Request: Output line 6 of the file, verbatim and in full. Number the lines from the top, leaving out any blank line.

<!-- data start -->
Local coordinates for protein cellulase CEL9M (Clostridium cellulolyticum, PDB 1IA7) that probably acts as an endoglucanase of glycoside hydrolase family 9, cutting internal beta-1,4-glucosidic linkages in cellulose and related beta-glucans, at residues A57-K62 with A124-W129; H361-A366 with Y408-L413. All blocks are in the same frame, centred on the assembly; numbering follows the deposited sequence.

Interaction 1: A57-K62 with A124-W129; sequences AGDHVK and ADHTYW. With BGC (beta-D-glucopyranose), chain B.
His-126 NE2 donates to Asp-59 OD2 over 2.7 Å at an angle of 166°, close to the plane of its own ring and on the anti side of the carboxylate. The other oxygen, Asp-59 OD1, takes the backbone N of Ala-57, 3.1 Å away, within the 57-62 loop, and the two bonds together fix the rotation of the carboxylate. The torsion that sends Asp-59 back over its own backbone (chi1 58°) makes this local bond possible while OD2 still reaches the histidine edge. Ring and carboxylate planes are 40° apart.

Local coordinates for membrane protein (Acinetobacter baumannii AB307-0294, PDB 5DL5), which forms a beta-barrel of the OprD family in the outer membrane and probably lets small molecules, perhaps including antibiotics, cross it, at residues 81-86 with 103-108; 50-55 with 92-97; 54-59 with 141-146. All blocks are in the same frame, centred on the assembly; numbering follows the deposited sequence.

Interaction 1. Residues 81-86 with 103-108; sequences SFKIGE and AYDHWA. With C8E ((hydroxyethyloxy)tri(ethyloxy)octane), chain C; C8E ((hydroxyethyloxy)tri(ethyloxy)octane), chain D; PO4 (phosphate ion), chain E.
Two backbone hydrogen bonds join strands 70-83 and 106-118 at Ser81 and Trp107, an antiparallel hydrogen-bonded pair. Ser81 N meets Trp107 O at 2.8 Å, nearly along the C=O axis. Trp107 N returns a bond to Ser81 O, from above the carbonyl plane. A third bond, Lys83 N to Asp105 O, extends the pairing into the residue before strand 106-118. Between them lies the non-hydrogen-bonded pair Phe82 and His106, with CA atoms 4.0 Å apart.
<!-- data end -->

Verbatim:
Two backbone hydrogen bonds join strands 70-83 and 106-118 at Ser81 and Trp107, an antiparallel hydrogen-bonded pair. Ser81 N meets Trp107 O at 2.8 Å, nearly along the C=O axis. Trp107 N returns a bond to Ser81 O, from above the carbonyl plane. A third bond, Lys83 N to Asp105 O, extends the pairing into the residue before strand 106-118. Between them lies the non-hydrogen-bonded pair Phe82 and His106, with CA atoms 4.0 Å apart.